How are snowflakes formed?
We now know that snow crystals grow into snowflakes because of three processes acting on them at once. The first two are known as faceting and branching. Imagine the ice crystal building block of any flake as a miniature hexagonal ice hockey puck. Its six sides are prism facets. Its top and bottom are its basal facets. As it falls through cold, moist air, or swirls around in it heedless of gravity, free-floating water molecules from evaporated droplets adhere directly to these facets without passing back through the liquid phase. When they stick to the basal facets the puck thickens. It can quickly become taller than it is wide – a column rather than a puck.
When they stick to its prism facets it becomes wider, like a plate, and one of the mysteries of faceting is that both versions can act on one flake but they very rarely do so at the same time. This is there are snowflakes that look like pairs of train wheels on an axle. They grow first through basal faceting to create a column, then through prism faceting to create the wheels, with an abrupt switch from one to the other than no one can quite explain.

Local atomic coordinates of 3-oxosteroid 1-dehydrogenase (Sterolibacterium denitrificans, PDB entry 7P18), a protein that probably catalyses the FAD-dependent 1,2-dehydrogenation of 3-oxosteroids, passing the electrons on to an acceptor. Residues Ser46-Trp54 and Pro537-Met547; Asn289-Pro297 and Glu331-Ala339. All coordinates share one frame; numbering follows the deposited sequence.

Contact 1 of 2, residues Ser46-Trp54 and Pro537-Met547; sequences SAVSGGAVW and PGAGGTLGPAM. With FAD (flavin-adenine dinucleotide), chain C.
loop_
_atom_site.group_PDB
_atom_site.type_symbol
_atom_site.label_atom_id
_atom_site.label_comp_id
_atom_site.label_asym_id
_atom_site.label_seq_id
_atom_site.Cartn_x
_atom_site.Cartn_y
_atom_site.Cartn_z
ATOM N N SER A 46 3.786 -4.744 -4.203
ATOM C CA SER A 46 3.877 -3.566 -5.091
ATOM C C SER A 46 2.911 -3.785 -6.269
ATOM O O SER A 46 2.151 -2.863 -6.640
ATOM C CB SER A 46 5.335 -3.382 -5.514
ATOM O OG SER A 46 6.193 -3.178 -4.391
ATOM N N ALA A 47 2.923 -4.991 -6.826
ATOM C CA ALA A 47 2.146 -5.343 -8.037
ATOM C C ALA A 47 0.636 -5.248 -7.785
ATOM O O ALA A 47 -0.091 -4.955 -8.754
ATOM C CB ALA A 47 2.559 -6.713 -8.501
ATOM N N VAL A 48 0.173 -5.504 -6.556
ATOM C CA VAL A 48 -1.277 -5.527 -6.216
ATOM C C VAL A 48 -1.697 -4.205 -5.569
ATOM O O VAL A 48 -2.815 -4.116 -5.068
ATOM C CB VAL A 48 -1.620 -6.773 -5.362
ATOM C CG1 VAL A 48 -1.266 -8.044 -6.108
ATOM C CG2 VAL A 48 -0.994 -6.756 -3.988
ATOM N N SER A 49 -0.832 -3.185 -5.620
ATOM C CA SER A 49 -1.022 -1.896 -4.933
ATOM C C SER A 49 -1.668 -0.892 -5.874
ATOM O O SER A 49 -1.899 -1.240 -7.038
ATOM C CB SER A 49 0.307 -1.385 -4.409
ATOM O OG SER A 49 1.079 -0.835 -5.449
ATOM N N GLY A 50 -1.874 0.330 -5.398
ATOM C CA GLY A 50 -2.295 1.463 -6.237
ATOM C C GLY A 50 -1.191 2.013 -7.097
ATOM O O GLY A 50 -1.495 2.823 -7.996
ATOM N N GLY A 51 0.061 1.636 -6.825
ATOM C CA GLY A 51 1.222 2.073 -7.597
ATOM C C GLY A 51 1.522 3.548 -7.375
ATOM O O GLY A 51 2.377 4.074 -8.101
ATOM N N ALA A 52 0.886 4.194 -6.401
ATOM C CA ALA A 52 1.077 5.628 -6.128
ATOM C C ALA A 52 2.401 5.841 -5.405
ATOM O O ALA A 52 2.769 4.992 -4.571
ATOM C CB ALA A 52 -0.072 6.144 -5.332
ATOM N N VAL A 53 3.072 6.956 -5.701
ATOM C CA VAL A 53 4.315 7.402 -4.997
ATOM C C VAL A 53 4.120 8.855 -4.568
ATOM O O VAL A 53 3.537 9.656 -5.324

For all the oddness of train-wheel shapes, snowflakes generally would be dull if they were shaped only by faceting. They would be small and granular and lie heavy on the ground, like the rough little crystals that pile up next to snow cannons on denuded ski slopes.
What makes snowflakes beautiful is branching. In a crystal’s journey through the atmosphere all the parts of its surface are in competition with each other for free-floating water molecules. In this “competition”, to stick out into the air is to have the edge, so when the prism facets are growing, the corners between them grow faster than the facets themselves. As the corners begin to stick out they catch even more molecules relative to the self-effacing facets, and so they grow faster – a positive feedback loop that creates the branches that turn crystals into stars and snow into something light, fluffy and miraculous.